Apache MPM perchild
This MPM does not currently work on most platforms. Work is ongoing
to make it functional.
This Multi-Processing Module (MPM) implements a hybrid
multi-process, multi-threaded web server. A fixed number of
processes create threads to handle requests. Fluctuations in
load are handled by increasing or decreasing the number of
threads in each process.
A single control process launches the number of child processes
indicated by the
directive at server startup. Each child process creates threads as
specified in the
The individual threads then
listen for connections and serve them when they arrive.
Apache always tries to maintain a pool of spare or
idle server threads, which stand ready to serve incoming
requests. In this way, clients do not need to wait for new
threads to be created. For each child process, Apache assesses
the number of idle threads and creates or destroys threads to
keep this number within the boundaries specified by
Since this process is very self-regulating, it is rarely
necessary to modify these directives from their default values.
The maximum number of clients that may be served simultaneously
is determined by multiplying the number of server processes
that will be created (
NumServers) by the maximum
number of threads created in each process
While the parent process is usually started as root under
Unix in order to bind to port 80, the child processes and
threads are launched by Apache as a less-privileged user. The
Group directives are used to
set the privileges of the Apache child processes. The child
processes must be able to read all the content that will be
served, but should have as few privileges beyond that as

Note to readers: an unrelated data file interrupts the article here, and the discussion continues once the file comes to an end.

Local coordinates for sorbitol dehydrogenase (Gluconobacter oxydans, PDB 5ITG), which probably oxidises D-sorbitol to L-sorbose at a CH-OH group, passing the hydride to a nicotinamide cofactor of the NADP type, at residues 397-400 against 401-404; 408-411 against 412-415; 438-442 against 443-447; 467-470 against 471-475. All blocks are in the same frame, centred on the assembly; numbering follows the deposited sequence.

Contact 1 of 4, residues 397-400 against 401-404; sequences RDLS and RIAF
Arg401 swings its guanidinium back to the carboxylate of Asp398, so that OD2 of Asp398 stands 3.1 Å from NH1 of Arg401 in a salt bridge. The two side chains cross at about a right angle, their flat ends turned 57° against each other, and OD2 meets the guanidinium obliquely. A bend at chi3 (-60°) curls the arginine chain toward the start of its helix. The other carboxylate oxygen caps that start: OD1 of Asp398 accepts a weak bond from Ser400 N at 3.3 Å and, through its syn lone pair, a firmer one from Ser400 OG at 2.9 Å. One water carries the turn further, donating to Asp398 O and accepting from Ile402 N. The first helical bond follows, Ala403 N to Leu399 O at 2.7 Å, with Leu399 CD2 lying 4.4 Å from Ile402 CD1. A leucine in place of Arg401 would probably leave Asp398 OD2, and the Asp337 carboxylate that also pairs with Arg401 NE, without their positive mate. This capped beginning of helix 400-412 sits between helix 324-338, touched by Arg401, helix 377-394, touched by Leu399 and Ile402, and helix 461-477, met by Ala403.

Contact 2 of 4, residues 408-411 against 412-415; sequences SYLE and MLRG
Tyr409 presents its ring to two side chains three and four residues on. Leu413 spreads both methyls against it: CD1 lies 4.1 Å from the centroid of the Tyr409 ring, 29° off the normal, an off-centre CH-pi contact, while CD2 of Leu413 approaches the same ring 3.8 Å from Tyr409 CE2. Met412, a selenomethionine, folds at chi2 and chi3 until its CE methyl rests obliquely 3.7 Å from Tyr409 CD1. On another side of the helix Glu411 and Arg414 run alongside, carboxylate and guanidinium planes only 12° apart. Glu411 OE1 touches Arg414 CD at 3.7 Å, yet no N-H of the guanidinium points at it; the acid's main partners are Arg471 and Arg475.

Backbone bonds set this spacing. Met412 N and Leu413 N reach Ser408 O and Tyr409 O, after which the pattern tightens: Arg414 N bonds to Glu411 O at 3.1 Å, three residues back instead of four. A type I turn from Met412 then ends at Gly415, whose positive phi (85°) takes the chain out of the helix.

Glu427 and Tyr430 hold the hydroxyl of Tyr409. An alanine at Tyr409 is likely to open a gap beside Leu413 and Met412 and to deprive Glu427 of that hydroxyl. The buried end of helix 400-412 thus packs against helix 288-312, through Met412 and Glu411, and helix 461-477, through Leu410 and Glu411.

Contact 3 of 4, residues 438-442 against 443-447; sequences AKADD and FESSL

possible. In addition, unless suexec is used, these directives also
set the privileges which will be inherited by CGI scripts.
controls how frequently the
server recycles processes by killing old ones and launching new
perchild MPM adds the extra ability to
specify that particular processes should serve requests under
different user-IDs. These user-IDs can then be associated with
specific virtual hosts. You have to use one
ChildPerUserID directive for
every user/group combination you want to be run. Then you can tie
particular virtual hosts to that user and group IDs.
The following example runs 7 child processes. Two of them are run
group1. The next four are run
group2 and the remaining
process uses the
of the main server:
ChildPerUserID user1 group1 2
ChildPerUserID user2 group2 4
Using unbalanced numbers of processes as above is useful, if the
particular virtual hosts produce different load. The assignment to
the virtual hosts is easily done as in the example below. In
conclusion with the example above the following assumes, that
server2 has to serve about twice of the hits of
# no assignment; use fallback
AssignUserID user1 group1
AssignUserID user2 group2
Tie a virtual host to a specific user/group combination. Requests
addressed to the virtual host where this directive appears will be
served by a process running with the specified user and group ID.
The user and group ID has to be assigned to a number of children
in the global server config using the
ChildPerUserID directive. See the section above for a
Specify a user ID and group ID for a number of child processes.
The third argument, num-children, is the number of child
processes to start with the specified user and group. It does
not represent a specific child number. In order to use this
directive, the server must be run initially as
If you start the server as a non-root user, it will fail to change
to the lesser privileged user.
If the total number of child processes, found by totaling all of the
third arguments to all
in the config file, is less than
NumServers, then all remaining children will inherit the
Group settings from the main server.
See the section above for a configuration
Don't set user-id (or group-id) to
root unless you know exactly what you are doing, and
what the dangers are.
This directive sets the maximum number of threads that will be
created in each child process. To increase this value beyond its
default, it is necessary to change the value of the
ThreadLimit directive and stop and
re-start the server.
NumServers directive determines the number
of children alive at the same time. This number should be large enough to
handle the requests for the entire site. To increase this value beyond the
8, it is necessary to change the value of the
ServerLimit directive and stop
and re-start the server. See the section above for a configuration example.